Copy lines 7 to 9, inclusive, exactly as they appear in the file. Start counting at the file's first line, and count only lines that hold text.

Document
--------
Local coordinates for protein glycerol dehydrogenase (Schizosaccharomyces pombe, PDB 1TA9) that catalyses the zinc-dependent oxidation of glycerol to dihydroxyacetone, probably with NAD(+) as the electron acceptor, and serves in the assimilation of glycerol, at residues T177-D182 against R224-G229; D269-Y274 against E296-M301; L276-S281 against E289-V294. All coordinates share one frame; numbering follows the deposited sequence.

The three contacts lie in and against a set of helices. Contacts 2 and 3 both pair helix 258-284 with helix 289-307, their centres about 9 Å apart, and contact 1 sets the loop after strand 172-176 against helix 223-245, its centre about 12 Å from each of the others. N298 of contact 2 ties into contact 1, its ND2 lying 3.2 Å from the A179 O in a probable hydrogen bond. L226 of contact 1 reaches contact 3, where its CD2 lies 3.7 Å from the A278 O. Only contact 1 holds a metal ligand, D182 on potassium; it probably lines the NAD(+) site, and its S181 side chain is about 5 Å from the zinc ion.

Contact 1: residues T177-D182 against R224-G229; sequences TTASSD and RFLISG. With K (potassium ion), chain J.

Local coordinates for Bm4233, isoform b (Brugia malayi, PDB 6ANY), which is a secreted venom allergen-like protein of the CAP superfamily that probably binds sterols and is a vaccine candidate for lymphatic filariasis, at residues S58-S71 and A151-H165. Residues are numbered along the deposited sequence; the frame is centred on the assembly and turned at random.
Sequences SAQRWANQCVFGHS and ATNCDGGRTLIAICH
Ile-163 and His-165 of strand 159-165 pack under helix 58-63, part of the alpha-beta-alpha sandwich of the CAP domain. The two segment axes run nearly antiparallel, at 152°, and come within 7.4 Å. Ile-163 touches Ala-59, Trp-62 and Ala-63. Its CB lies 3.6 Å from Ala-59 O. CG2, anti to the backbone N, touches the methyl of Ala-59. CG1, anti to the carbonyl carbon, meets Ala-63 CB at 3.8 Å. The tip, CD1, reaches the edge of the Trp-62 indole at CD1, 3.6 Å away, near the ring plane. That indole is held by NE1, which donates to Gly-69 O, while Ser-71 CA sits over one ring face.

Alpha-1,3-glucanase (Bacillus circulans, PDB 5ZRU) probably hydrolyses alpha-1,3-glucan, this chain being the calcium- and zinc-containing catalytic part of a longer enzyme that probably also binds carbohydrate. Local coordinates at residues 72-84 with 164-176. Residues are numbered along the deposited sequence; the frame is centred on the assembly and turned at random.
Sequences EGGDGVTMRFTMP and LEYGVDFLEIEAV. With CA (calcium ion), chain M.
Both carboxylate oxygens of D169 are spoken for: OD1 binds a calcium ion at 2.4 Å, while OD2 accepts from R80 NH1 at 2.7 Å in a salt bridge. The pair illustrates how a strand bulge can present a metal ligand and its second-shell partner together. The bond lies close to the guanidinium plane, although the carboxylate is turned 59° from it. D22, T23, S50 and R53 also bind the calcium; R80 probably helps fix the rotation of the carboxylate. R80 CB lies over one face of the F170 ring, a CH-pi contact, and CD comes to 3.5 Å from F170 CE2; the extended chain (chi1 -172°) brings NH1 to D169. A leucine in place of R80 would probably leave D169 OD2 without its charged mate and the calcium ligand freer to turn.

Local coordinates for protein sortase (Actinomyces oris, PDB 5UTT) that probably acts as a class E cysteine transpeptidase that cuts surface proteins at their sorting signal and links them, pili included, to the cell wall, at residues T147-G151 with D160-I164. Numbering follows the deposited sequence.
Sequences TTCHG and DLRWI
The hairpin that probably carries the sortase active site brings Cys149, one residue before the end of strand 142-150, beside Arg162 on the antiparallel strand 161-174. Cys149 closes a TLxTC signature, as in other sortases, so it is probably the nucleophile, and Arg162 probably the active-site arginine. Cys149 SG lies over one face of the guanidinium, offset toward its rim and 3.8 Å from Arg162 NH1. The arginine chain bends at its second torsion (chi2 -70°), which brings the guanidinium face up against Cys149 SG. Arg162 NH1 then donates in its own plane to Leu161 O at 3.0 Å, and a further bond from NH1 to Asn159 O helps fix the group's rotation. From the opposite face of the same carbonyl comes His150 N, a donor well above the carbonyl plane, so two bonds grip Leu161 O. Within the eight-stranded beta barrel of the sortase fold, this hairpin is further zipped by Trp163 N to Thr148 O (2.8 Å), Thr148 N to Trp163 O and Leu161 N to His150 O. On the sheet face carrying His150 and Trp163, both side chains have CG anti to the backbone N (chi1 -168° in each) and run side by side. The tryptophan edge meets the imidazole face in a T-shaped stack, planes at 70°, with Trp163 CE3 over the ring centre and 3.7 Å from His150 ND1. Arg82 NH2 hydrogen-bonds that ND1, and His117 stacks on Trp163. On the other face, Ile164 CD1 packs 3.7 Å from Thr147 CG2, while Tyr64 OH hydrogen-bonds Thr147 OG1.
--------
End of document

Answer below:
Alpha-1,3-glucanase (Bacillus circulans, PDB 5ZRU) probably hydrolyses alpha-1,3-glucan, this chain being the calcium- and zinc-containing catalytic part of a longer enzyme that probably also binds carbohydrate. Local coordinates at residues 72-84 with 164-176. Residues are numbered along the deposited sequence; the frame is centred on the assembly and turned at random.
Sequences EGGDGVTMRFTMP and LEYGVDFLEIEAV. With CA (calcium ion), chain M.
Both carboxylate oxygens of D169 are spoken for: OD1 binds a calcium ion at 2.4 Å, while OD2 accepts from R80 NH1 at 2.7 Å in a salt bridge. The pair illustrates how a strand bulge can present a metal ligand and its second-shell partner together. The bond lies close to the guanidinium plane, although the carboxylate is turned 59° from it. D22, T23, S50 and R53 also bind the calcium; R80 probably helps fix the rotation of the carboxylate. R80 CB lies over one face of the F170 ring, a CH-pi contact, and CD comes to 3.5 Å from F170 CE2; the extended chain (chi1 -172°) brings NH1 to D169. A leucine in place of R80 would probably leave D169 OD2 without its charged mate and the calcium ligand freer to turn.